Keppel, by the by, was put on the Seattle area Bundy murders as a young cop. Just before he got to Bundy’s file, Bundy left for Utah to go to law school and the murders stopped.

Birth of a Monster
How did Bundy get to be the way he was? There are only hints. His mother Louise had him out of wedlock in November of 1946 at a home for unwed mothers in Vermont, and for a time Louise and Ted lived with his maternal grandfather in Philadelphia. This grandfather was purportedly a strict and forbidding figure and—it is alleged—was Bundy’s blood father. In 1951, when he was nine years old, Louise moved with Ted to Tacoma, Washington, and married a man named John Bundy. It’s difficult, though, to track exactly what forces drove Bundy to the point in life where he loathed women with dark hair parted in the middle to such an extent.

Notable Quotable
“Sometimes I feel like a vampire.”
—Ted Bundy

Ted Bundy, still his own lawyer, was granted a number of last-minute stays of execution, but on January 25, 1989, he went to his death in the electric chair. (A reporter told one of the authors of this book that Bundy had once come very close to getting murdered himself before his trial. The father of one of his victims, twelveyear-old Kimberly Smith, spotted Bundy being transported in a police car and, for a millisecond, contemplated driving his car into the police car to kill Bundy—but he was able to control himself).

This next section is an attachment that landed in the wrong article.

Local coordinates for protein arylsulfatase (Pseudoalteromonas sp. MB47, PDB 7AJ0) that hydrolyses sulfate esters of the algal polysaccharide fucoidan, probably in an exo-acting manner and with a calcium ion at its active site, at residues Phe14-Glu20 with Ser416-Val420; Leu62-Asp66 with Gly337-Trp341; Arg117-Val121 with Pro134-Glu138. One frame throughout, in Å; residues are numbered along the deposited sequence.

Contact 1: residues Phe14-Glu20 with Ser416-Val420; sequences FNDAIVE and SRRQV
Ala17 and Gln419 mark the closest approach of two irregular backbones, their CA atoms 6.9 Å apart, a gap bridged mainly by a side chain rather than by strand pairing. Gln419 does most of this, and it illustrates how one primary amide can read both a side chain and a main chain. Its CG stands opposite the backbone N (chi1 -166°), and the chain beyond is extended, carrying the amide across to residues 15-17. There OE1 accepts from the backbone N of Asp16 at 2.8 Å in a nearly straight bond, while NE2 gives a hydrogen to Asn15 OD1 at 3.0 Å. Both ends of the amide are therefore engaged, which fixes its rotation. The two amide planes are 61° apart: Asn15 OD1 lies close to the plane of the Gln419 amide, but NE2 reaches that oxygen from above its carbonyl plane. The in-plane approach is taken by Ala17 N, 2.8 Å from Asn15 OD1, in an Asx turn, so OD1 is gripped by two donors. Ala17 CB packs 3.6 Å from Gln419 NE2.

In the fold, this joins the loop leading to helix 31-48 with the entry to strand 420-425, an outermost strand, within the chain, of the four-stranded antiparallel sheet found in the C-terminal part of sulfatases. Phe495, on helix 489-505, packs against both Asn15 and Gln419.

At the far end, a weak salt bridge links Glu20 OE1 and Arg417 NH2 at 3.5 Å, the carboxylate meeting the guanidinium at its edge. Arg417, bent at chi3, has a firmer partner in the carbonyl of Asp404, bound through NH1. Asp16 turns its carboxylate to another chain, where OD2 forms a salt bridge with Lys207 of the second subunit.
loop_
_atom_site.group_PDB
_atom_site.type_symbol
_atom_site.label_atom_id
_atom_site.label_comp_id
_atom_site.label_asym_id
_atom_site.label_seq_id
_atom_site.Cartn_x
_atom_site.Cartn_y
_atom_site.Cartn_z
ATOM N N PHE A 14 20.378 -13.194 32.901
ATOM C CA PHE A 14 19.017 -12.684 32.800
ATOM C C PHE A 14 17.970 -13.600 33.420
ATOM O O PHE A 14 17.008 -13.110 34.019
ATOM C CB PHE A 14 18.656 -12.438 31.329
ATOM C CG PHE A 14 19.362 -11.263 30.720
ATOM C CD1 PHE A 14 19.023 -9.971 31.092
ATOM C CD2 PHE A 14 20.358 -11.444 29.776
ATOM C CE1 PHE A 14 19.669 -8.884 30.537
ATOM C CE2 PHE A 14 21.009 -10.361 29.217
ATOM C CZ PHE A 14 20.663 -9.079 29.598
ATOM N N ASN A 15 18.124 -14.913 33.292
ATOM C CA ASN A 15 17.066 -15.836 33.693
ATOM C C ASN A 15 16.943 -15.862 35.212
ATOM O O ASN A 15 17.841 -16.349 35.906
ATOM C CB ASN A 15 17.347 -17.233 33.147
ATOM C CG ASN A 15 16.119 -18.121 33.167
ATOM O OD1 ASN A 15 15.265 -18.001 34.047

Bundy maintained his innocence until the end of his life, but of course he wasn’t innocent. The authors Steve Michaud and Hugh Aynesworth provided plenty of circumstantial proof: They interviewed Bundy hundreds of times over four years, compiled hundreds of tapes, and published the book The Only Living Witness. Bundy talked freely with the authors about the murders but in the third person, distancing himself from the crimes and never admitting anything directly to them. However, of all the books written about Ted Bundy, none is as horrendous as theirs—Bundy brings the readers into the scenes as he killed his witnesses.

Hope You Don’t Meet Someone Like Me!
From television writer Tom Towler: “I spent a couple of days with a professor in [Florida]—an anti-death-penalty advocate—who became friends with Bundy and got the last words Bundy wrote (he also was responsible for Bundy’s ‘wife’ getting pregnant while Bundy was in the [Florida] slam). Bundy closed his last letter to the professor with, ‘Be careful. There are a lot of crazies out there. Peace, ted’ (small t on his name was the way he signed it).